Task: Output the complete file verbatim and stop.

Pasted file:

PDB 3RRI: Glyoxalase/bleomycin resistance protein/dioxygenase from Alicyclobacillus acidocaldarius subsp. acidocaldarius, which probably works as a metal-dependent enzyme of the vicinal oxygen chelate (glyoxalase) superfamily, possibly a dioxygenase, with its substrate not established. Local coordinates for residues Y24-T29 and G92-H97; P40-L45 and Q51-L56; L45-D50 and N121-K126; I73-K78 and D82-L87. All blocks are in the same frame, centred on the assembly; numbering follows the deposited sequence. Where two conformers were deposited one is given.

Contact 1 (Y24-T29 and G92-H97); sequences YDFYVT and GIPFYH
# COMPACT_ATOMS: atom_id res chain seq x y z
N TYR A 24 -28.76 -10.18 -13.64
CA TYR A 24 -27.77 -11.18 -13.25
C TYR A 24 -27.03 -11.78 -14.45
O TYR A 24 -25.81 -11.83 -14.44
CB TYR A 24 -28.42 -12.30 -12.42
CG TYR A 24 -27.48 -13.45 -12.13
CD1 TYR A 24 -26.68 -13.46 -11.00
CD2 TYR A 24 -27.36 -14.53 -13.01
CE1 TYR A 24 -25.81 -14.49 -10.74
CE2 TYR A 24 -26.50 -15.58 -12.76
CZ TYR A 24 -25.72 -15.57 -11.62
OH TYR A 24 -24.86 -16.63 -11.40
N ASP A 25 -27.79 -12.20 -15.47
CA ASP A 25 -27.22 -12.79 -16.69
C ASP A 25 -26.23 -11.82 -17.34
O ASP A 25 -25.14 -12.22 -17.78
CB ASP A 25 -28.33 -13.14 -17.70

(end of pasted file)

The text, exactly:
PDB 3RRI: Glyoxalase/bleomycin resistance protein/dioxygenase from Alicyclobacillus acidocaldarius subsp. acidocaldarius, which probably works as a metal-dependent enzyme of the vicinal oxygen chelate (glyoxalase) superfamily, possibly a dioxygenase, with its substrate not established. Local coordinates for residues Y24-T29 and G92-H97; P40-L45 and Q51-L56; L45-D50 and N121-K126; I73-K78 and D82-L87. All blocks are in the same frame, centred on the assembly; numbering follows the deposited sequence. Where two conformers were deposited one is given.

Contact 1 (Y24-T29 and G92-H97); sequences YDFYVT and GIPFYH
# COMPACT_ATOMS: atom_id res chain seq x y z
N TYR A 24 -28.76 -10.18 -13.64
CA TYR A 24 -27.77 -11.18 -13.25
C TYR A 24 -27.03 -11.78 -14.45
O TYR A 24 -25.81 -11.83 -14.44
CB TYR A 24 -28.42 -12.30 -12.42
CG TYR A 24 -27.48 -13.45 -12.13
CD1 TYR A 24 -26.68 -13.46 -11.00
CD2 TYR A 24 -27.36 -14.53 -13.01
CE1 TYR A 24 -25.81 -14.49 -10.74
CE2 TYR A 24 -26.50 -15.58 -12.76
CZ TYR A 24 -25.72 -15.57 -11.62
OH TYR A 24 -24.86 -16.63 -11.40
N ASP A 25 -27.79 -12.20 -15.47
CA ASP A 25 -27.22 -12.79 -16.69
C ASP A 25 -26.23 -11.82 -17.34
O ASP A 25 -25.14 -12.22 -17.78
CB ASP A 25 -28.33 -13.14 -17.70